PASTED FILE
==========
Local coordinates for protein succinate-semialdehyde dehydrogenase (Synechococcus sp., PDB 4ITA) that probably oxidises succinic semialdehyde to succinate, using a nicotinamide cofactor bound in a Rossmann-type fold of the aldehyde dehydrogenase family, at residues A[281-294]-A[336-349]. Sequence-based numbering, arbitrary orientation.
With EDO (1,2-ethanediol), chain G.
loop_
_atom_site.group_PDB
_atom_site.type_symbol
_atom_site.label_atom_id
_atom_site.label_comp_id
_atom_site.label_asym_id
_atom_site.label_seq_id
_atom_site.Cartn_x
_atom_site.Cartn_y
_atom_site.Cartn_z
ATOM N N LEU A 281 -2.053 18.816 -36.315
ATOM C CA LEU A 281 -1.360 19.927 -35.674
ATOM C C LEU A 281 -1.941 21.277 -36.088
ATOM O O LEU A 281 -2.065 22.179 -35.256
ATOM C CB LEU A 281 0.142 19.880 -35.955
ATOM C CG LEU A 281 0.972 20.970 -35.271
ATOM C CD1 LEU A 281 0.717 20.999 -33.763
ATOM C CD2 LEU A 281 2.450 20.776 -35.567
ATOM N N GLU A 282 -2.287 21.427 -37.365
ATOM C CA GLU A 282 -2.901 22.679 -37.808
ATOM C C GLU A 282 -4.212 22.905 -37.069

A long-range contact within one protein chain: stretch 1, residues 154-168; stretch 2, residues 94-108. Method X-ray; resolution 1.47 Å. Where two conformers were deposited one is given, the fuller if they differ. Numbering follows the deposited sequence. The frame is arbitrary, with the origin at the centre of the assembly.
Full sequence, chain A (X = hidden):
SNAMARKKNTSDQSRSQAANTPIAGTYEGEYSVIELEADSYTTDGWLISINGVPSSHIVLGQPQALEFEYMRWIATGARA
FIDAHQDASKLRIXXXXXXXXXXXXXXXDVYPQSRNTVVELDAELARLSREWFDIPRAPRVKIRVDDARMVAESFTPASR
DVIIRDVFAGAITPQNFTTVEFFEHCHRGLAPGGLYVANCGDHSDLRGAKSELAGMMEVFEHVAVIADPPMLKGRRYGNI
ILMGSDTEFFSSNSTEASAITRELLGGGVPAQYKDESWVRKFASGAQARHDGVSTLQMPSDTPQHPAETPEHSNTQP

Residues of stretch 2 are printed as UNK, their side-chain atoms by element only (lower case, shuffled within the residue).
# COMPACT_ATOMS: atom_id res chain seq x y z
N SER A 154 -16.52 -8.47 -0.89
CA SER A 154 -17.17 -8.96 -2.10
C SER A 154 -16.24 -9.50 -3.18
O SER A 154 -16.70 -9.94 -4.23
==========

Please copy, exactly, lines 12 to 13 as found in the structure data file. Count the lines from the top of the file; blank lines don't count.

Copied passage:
_atom_site.Cartn_z
ATOM N N LEU A 281 -2.053 18.816 -36.315